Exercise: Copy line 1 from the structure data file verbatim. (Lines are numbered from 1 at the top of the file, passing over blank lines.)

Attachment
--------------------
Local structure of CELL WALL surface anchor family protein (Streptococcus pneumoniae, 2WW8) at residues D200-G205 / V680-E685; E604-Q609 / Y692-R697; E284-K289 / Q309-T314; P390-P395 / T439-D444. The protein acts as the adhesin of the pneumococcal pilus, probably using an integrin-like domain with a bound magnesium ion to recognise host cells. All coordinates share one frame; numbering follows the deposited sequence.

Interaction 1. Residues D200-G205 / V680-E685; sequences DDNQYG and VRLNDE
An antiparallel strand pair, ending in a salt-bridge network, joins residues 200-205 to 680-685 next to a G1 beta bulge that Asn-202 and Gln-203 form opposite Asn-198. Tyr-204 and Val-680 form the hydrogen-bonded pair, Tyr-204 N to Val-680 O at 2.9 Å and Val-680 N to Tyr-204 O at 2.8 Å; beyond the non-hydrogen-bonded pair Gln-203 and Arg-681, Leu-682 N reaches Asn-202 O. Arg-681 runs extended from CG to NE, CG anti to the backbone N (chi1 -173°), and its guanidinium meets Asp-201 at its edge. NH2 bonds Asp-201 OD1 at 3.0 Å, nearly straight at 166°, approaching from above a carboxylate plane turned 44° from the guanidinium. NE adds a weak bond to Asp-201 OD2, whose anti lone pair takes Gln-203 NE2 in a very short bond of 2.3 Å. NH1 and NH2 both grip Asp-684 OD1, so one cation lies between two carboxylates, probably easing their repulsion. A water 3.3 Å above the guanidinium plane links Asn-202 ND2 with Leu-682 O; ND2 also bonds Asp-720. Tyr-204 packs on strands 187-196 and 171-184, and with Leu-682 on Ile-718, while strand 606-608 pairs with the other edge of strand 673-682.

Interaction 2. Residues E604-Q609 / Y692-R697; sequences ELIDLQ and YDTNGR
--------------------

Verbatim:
Local structure of CELL WALL surface anchor family protein (Streptococcus pneumoniae, 2WW8) at residues D200-G205 / V680-E685; E604-Q609 / Y692-R697; E284-K289 / Q309-T314; P390-P395 / T439-D444. The protein acts as the adhesin of the pneumococcal pilus, probably using an integrin-like domain with a bound magnesium ion to recognise host cells. All coordinates share one frame; numbering follows the deposited sequence.